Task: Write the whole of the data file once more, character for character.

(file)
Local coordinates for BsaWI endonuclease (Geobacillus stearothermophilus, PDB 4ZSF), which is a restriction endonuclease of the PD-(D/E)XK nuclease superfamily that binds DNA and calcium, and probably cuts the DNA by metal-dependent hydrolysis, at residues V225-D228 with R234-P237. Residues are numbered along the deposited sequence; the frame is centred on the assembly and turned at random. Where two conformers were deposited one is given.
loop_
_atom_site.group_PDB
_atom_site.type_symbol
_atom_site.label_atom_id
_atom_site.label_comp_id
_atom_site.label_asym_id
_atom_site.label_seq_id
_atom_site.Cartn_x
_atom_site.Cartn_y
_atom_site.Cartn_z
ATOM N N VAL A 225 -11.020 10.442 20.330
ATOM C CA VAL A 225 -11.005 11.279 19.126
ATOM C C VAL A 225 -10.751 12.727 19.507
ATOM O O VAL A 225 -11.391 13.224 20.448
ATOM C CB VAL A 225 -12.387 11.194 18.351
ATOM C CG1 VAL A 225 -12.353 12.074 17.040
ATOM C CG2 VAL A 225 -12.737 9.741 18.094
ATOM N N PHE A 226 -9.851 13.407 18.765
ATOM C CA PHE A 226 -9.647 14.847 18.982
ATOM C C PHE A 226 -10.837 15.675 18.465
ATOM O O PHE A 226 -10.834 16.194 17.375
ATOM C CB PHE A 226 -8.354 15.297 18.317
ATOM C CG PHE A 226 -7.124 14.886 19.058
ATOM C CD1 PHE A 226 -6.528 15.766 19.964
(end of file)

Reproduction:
Local coordinates for BsaWI endonuclease (Geobacillus stearothermophilus, PDB 4ZSF), which is a restriction endonuclease of the PD-(D/E)XK nuclease superfamily that binds DNA and calcium, and probably cuts the DNA by metal-dependent hydrolysis, at residues V225-D228 with R234-P237. Residues are numbered along the deposited sequence; the frame is centred on the assembly and turned at random. Where two conformers were deposited one is given.
loop_
_atom_site.group_PDB
_atom_site.type_symbol
_atom_site.label_atom_id
_atom_site.label_comp_id
_atom_site.label_asym_id
_atom_site.label_seq_id
_atom_site.Cartn_x
_atom_site.Cartn_y
_atom_site.Cartn_z
ATOM N N VAL A 225 -11.020 10.442 20.330
ATOM C CA VAL A 225 -11.005 11.279 19.126
ATOM C C VAL A 225 -10.751 12.727 19.507
ATOM O O VAL A 225 -11.391 13.224 20.448
ATOM C CB VAL A 225 -12.387 11.194 18.351
ATOM C CG1 VAL A 225 -12.353 12.074 17.040
ATOM C CG2 VAL A 225 -12.737 9.741 18.094
ATOM N N PHE A 226 -9.851 13.407 18.765
ATOM C CA PHE A 226 -9.647 14.847 18.982
ATOM C C PHE A 226 -10.837 15.675 18.465
ATOM O O PHE A 226 -10.834 16.194 17.375
ATOM C CB PHE A 226 -8.354 15.297 18.317
ATOM C CG PHE A 226 -7.124 14.886 19.058
ATOM C CD1 PHE A 226 -6.528 15.766 19.964